Once you know where you are, you can think about where you want to be. And you can identify which elements of the different organizational culture types are the best fit for your vision.
Five steps to cultural transformation
- Define your core values. Why do you do what you do? This includes the way you treat your people, suppliers and customers. These core values guide every action your business takes. When you know what they are, communicate them to your employees and explain what they mean for the organization and everyone in it.
- Lead the way. Make sure your business leaders understand their role in the transformation. What do they need to know, feel and do to make the cultural shift successful? Are they equipped to communicate the key messages and support their teams during the transition?
- Engage employees. Share your vision, update your teams regularly and invite feedback. The way your people work on a day-to-day basis is a defining feature of your corporate culture. People play a vital role when moving the company forwards. In the words of the 2021 Deloitte Global Human Capital Trends report: “By linking the deeds of individuals at any level to larger goals, leaders can give meaning to even the most ordinary actions.”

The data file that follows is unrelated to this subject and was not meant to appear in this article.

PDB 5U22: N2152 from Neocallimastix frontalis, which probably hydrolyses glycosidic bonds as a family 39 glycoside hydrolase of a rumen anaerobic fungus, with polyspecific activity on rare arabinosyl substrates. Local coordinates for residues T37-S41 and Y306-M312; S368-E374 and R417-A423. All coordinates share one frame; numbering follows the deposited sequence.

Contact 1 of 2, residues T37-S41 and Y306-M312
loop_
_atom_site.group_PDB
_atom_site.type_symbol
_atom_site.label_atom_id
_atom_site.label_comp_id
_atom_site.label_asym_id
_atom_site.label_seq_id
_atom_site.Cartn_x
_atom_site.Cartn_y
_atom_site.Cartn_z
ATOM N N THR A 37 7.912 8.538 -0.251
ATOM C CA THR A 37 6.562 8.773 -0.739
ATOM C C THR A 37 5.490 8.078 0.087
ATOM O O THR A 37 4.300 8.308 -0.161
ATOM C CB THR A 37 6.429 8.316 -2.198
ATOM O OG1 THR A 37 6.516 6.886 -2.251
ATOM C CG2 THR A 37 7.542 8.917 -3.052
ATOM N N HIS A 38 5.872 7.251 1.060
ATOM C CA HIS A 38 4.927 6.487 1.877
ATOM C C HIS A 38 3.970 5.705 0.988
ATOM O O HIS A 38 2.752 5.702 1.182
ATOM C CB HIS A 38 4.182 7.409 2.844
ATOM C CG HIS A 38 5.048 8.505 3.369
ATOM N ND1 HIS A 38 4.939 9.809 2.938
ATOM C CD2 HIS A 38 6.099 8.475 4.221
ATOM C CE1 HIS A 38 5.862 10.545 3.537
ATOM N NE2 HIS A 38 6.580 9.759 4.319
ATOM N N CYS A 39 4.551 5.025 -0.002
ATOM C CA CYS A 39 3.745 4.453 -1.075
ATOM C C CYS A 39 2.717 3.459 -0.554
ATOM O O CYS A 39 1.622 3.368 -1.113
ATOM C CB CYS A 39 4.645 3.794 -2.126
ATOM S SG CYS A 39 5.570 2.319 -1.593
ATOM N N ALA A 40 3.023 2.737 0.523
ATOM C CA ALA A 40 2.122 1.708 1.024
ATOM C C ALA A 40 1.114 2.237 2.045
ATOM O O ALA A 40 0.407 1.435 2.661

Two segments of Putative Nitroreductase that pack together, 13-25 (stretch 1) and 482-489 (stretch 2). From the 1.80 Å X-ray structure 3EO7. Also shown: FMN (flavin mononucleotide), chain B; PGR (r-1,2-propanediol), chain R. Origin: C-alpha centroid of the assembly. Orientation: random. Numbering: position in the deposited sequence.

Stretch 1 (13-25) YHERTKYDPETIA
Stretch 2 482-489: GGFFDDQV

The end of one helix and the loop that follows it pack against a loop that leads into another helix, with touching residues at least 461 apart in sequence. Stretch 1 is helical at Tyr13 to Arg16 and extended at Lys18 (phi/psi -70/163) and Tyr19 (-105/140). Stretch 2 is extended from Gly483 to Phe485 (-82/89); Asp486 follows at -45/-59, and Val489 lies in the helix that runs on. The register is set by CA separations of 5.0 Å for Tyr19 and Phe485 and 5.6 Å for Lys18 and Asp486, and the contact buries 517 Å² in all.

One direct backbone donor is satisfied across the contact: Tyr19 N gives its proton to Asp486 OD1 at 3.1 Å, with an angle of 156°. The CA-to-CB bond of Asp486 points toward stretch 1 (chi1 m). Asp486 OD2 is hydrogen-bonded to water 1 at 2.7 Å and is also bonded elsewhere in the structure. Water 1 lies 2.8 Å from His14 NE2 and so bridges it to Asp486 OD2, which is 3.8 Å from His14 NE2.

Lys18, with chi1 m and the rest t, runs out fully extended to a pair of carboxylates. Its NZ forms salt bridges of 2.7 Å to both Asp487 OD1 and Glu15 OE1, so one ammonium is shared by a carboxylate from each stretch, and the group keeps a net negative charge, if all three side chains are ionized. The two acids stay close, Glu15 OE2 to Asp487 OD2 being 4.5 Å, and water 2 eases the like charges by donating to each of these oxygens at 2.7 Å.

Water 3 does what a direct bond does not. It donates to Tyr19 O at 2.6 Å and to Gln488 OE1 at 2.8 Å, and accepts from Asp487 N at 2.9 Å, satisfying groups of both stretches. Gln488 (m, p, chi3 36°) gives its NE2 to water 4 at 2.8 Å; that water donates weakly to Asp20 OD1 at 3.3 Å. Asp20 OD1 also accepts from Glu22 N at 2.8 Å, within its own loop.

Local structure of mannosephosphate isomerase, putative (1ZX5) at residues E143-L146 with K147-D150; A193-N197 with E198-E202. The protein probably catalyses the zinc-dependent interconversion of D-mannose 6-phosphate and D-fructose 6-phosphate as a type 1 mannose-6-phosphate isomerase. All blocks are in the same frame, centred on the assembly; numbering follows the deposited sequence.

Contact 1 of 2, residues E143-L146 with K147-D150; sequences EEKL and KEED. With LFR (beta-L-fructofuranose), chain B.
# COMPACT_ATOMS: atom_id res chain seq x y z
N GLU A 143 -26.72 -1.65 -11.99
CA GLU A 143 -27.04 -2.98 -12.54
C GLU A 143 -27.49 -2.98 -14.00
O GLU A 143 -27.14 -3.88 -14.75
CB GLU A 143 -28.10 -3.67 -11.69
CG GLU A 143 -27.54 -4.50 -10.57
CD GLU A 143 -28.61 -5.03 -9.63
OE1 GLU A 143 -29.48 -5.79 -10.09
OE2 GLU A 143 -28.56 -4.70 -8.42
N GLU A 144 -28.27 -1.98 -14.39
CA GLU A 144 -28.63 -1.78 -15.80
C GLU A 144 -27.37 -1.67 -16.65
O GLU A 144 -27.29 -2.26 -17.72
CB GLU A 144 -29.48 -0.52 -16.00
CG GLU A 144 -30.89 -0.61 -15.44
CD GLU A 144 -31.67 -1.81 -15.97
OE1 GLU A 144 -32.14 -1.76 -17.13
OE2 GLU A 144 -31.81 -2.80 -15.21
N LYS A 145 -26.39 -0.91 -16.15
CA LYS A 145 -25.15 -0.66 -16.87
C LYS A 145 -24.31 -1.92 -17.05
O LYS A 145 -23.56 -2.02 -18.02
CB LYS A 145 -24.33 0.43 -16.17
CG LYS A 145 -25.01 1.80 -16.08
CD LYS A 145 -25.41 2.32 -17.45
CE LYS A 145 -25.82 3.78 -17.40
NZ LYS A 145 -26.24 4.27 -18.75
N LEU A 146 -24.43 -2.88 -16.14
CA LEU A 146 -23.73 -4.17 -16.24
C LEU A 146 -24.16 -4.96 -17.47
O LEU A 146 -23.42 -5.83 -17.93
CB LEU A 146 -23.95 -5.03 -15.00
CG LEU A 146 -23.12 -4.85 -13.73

- Recruit the right people. Corporate cultures need diversity. So the aim is not to have a workforce that all think, act and look the same. Instead, find individuals who can contribute in their own unique way while still sharing – and adding to – your organization’s values.
- Be consistent and patient. Monitor and analyze progress and stay focused. Corporate culture is deeply rooted in every aspect of the business and how it functions. To quote the Harvard Business Review, changing your culture requires ‘a movement, not a mandate…’